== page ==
IBIS Preview: John Fearn on the coming era of ‘connected claims’

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By Jeff Sanford

Toronto, Ontario — March 16, 2016 — Spring is coming and so is the annual IBIS conference. Industry professionals will gather in Barcelona, Spain this May for the event. As the exclusive Canadian Media Partner for IBIS, Collision Repair magazine is bringing you previews of some of the speakers that will appear.

One of those slated to address the crowd is John Fearn of third party claims administrator Broadspire. In a recent communication with Collision Repair magazine, Fearn outlined some of the ideas he’ll hit on in his address. At a time when it seems every second auto industry story is about the rise of the automated vehicle, he will tap into his considerable experience to talk about the new and emerging era of “connected claims.”

The digital technologies developed in Silicon Valley over the last several decades are now converging in fascinating ways with the auto industry. Cars that are now as much computer as they are vehicle are being connected to the Internet and this is going to have a great effect on the way the insurance eco-system works. Broadspire is anticipating this new age and working to manage the change through the creation of something it calls its “Connected Claims Initiative,” which utilizes the “latest technology in the motor claims sector such as crash detection technology and telematics data to help improve the speed and quality of notification following an accident,” says Fearn.

Digital vehicles that are connected to the net offer vast new amounts of data that can be gathered. This data can be transferred in real-time from the car to the network. This new immediacy in the ability of companies to gather vehicle diagnostics is offering new levels of sophistication in terms of post-crash claims management and initial notification. According to Fearn, the collision repair and insurance industries are entering a new era of “connected claims” that will see insurers automatically notified of an incident through crash detection algorithms. By connecting the onboard diagnostics system to the Internet, any car in an accident can immediately and directly provide first notification of loss to an intake centre. An initial basic estimate of damage can, arguably, arrive at the insurance company before the emergency vehicles arrive at the scene. The entire claims process is going to speed up dramatically as a result of digital technologies.

“Arrangements for repair and updates of the repair process are driven through a technology solution that makes the process more easily managed and monitored through automation,” says Fearn. He went on to note that this new technology driven digital notification chain will allow the third party administrator managing claims on behalf of insurers, brokers, MGAs and corporate-directs to build a “best in class supply chain.” The industry will be able to consolidate partners and repair networks into a chain that leads to “greater control and economies of scale.”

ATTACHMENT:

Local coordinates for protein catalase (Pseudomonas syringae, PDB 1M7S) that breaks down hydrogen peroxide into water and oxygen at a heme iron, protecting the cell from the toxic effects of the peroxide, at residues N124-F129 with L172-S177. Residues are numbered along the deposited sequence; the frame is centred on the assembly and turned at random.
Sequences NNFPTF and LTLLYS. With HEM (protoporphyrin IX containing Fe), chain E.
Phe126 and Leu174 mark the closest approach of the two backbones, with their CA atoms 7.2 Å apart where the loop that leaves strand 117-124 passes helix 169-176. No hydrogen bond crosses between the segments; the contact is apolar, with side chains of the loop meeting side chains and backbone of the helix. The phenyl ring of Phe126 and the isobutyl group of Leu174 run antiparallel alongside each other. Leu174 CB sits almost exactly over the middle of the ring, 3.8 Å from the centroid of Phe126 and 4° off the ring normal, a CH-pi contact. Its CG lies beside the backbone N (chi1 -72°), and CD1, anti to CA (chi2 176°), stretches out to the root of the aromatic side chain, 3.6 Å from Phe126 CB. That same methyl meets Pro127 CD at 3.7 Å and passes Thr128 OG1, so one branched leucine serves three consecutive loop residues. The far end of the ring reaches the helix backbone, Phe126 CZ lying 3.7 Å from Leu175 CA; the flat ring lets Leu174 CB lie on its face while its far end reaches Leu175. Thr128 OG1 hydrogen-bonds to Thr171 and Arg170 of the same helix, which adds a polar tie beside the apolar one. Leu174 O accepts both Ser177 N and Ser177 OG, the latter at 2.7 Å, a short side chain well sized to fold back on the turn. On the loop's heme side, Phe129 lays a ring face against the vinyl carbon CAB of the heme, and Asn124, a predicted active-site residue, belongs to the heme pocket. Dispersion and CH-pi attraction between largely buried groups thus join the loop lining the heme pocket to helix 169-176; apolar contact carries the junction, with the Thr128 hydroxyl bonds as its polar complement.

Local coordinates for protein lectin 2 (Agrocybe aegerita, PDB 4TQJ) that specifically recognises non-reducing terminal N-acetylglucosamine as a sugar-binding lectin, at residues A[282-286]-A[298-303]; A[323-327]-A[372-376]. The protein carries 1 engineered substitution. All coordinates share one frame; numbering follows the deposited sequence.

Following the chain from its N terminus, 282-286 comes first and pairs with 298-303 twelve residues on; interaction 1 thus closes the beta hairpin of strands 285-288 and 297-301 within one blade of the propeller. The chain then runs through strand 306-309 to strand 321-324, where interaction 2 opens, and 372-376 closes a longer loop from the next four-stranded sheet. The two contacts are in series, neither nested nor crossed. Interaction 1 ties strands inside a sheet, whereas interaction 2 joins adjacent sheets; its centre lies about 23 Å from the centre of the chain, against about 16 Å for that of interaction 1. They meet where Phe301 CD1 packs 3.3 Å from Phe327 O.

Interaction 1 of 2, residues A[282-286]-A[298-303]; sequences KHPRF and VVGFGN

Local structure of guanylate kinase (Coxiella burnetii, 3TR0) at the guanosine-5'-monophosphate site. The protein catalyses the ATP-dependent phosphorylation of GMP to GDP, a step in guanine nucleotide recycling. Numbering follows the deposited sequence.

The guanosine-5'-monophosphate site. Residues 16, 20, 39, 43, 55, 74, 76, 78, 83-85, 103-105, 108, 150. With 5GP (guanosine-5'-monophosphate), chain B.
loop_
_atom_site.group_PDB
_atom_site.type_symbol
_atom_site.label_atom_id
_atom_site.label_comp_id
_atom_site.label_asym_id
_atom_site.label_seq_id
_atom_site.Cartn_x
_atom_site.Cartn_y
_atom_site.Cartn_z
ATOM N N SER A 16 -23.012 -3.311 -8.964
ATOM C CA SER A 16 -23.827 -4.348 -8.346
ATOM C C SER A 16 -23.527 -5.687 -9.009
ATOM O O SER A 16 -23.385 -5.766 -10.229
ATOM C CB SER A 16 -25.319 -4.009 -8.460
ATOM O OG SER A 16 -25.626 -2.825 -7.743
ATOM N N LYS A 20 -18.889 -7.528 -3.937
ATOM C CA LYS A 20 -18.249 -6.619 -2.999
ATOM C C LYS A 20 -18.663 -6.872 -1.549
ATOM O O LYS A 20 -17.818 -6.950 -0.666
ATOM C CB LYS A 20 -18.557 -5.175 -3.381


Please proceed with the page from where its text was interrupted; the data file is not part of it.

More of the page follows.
“Connected claims assists with the management of the entire claims process including any third party liability,” he says, removing the possibility of failures along the claims chain and, at the end of the day, “lowering [the] claims spend and improving the customer journey.” Automating the claims process will bring costs down through the entire insurance chain. As business processes become more automated and economies of scale are introduced, Fearn says there is “scope for claims operating models to become self-funding through commercial arrangements within the supply chains eco-system.”

Fearn works and lives in the UK, which has a unique insurance system. Nevertheless there are similarities to the North American system. He hopes some of the current chaos and confusion that exists in the system can be worked out.

“The reason things are so complicated and convoluted in the UK is because of the non-fault claims approach where repairs and hire services are provided to the non-fault party on a credit basis, which increases the overall cost of repair and alternative vehicle hire,” he said. “There are numerous organisations that provide services at no cost, based on a referral model which generates the revenue. Ultimately somebody has to pay for it: the at fault insurer/party. This in turn affects consumers’ premiums.”

Broadspire’s Connected Claims Initiative is aimed at bringing control and consistency back to the first notification of loss.

“This is the most important part of the claims process, as it is how the claim is set on its journey and will impact on the level of service the consumer receives,” says Fearn. “With greater control comes greater opportunity to channel repair into the supply chain partners that provide the best service levels to the customer.”

Back in the mid-1990s when the digital revolution began to spread from Silicon Valley the many digital utopians of that era promised that the so-called “bricks and mortar” economy would be radically changed, and for the better. Now, years later, these technologies are finally realizing those promises. Welcome to the machine.

IBIS Global Summit tickets are available for £1,795 (approximately $3,607 CAD) and include full access to the Welcome Reception on May 23, access to the full day’s conference, including lunch and breaks on May 24, the International Dinner on the evening of May 24, as well as the final half day’s conference and delegates’ lunch on May 25.The price also includes two nights’ accommodation (May 23 and 24) at the conference venue, the Hilton Diagonal Mar. To confirm your place, email Nicola Keady at Nicola@ibisworldwide.com or visit ibisworldwide.com.


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